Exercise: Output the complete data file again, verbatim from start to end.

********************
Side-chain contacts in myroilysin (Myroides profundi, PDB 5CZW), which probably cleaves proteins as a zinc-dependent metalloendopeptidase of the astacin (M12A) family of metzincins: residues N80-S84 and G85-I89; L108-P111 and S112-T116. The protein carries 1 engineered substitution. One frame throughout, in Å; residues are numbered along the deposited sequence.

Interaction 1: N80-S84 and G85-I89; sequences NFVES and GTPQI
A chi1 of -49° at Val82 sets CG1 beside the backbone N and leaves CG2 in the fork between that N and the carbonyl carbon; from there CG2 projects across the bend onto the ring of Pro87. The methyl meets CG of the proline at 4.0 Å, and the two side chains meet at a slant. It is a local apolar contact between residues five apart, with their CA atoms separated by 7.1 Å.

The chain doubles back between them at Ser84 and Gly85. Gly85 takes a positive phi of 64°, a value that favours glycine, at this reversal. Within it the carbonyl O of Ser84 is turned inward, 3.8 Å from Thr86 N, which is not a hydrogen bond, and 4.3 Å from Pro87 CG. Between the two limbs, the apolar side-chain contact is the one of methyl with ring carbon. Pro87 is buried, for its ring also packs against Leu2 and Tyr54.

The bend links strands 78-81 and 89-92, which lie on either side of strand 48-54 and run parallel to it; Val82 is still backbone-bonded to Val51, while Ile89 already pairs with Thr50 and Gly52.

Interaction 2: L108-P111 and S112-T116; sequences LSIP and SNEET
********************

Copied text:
Side-chain contacts in myroilysin (Myroides profundi, PDB 5CZW), which probably cleaves proteins as a zinc-dependent metalloendopeptidase of the astacin (M12A) family of metzincins: residues N80-S84 and G85-I89; L108-P111 and S112-T116. The protein carries 1 engineered substitution. One frame throughout, in Å; residues are numbered along the deposited sequence.

Interaction 1: N80-S84 and G85-I89; sequences NFVES and GTPQI
A chi1 of -49° at Val82 sets CG1 beside the backbone N and leaves CG2 in the fork between that N and the carbonyl carbon; from there CG2 projects across the bend onto the ring of Pro87. The methyl meets CG of the proline at 4.0 Å, and the two side chains meet at a slant. It is a local apolar contact between residues five apart, with their CA atoms separated by 7.1 Å.

The chain doubles back between them at Ser84 and Gly85. Gly85 takes a positive phi of 64°, a value that favours glycine, at this reversal. Within it the carbonyl O of Ser84 is turned inward, 3.8 Å from Thr86 N, which is not a hydrogen bond, and 4.3 Å from Pro87 CG. Between the two limbs, the apolar side-chain contact is the one of methyl with ring carbon. Pro87 is buried, for its ring also packs against Leu2 and Tyr54.

The bend links strands 78-81 and 89-92, which lie on either side of strand 48-54 and run parallel to it; Val82 is still backbone-bonded to Val51, while Ile89 already pairs with Thr50 and Gly52.

Interaction 2: L108-P111 and S112-T116; sequences LSIP and SNEET